The husband of a woman who died in June 2012 has filed a medical malpractice lawsuit against the University of Pittsburgh Medical Center (UPMC) and a former physician for failing to monitor or perform testing on a known liver lesion from 2008 through May 2011.
The deceased was originally referred to the Defendant physician in 2005 after the liver lesion was discovered during an evaluation for a blood disordered. After a few tests were performed, the physician recommended “watchful waiting” and planned to do additional tests sometime the following year. After failing to perform follow-up tests, the lesion ultimately became a malignant tumor that grew to the size of a grapefruit. It was eventually diagnosed in 2011 at the Mayo Clinic.
Sadly, chemotherapy failed, and cancer spread to other organs causing her eventual death in 2012.
It is hard to speak to the merits of this case. Because a suit has been filed does not mean the medical center is responsible. I have no idea if the defendant is liable. But it a mistake was made, it makes a tragedy even more tragic, at least in a sense, because proper followup might have saved her life.
A number of cancers arise in the liver or biliary system. Unlike many cancers, liver cancer (and liver disease) appear to be on the rise. From 1999 to 2016, annual deaths from liver cancer doubled to 11,073. Some people blame the Great Recession that began in 2018. I have to think the reasons for the rise are more deeply rooted than that.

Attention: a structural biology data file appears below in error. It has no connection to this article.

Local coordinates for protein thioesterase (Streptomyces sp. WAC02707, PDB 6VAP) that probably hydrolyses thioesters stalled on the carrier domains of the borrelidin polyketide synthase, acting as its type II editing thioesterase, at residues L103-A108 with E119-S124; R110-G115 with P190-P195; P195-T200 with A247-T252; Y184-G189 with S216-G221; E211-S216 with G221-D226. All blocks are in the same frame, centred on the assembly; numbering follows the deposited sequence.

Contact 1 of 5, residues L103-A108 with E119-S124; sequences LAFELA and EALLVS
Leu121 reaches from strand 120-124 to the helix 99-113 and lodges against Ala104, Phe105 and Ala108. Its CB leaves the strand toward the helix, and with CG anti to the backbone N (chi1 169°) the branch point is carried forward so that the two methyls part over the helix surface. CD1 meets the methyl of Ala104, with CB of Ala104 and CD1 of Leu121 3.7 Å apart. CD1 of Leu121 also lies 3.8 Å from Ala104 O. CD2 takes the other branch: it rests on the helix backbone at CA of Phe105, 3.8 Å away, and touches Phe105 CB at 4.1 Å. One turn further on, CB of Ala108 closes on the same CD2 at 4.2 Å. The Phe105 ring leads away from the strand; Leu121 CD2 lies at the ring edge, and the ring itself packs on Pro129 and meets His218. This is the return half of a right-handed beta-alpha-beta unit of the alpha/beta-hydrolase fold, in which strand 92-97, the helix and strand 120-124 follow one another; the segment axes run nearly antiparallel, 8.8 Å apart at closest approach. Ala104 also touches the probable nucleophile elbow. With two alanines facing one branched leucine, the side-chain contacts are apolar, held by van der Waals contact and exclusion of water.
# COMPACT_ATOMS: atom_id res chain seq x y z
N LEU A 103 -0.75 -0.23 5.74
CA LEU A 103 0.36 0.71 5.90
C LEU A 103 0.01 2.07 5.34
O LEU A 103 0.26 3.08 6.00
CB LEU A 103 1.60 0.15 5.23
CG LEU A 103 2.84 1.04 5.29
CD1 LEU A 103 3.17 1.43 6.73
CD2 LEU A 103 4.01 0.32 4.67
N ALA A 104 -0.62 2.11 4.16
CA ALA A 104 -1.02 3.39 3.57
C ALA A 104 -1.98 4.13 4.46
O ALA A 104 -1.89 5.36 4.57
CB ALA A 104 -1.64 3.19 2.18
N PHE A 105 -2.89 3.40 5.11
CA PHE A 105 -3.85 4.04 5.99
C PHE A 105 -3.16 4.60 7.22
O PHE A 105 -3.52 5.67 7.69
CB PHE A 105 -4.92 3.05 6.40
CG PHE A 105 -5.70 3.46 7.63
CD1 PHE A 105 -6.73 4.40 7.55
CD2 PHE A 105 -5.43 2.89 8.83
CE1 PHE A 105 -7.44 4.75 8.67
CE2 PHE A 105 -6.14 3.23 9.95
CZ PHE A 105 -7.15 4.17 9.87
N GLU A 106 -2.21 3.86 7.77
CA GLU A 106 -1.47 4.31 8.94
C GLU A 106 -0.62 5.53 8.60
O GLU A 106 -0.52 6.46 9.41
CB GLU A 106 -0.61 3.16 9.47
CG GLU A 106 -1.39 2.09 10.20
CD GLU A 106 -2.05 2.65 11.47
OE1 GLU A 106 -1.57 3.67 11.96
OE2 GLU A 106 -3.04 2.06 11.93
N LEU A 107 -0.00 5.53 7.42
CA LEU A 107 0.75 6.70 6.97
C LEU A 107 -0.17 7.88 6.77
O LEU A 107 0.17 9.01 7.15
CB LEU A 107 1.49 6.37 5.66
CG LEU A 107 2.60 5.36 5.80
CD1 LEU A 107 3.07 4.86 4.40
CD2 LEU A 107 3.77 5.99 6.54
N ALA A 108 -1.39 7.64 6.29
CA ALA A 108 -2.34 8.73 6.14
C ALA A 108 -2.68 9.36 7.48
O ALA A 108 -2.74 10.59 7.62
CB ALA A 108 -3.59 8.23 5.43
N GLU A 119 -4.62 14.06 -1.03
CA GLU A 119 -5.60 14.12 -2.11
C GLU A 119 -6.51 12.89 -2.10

Hepatocellular carcinoma (HCC), is one type of primary liver cancer which arises in the main functional cells of the liver. Angiosarcoma of the liver (ASL), another cancer that arises in the liver, comes out of the endothelial cells in the liver. Hepatoblastoma also arises in immature liver cells. But almost any cancer that you can think of can metastasize from some other part of the body to the liver.
You battle liver cancer by cutting it out with resection or by getting a transplant. There are also stories of radio-frequency ablations providing long-term survival.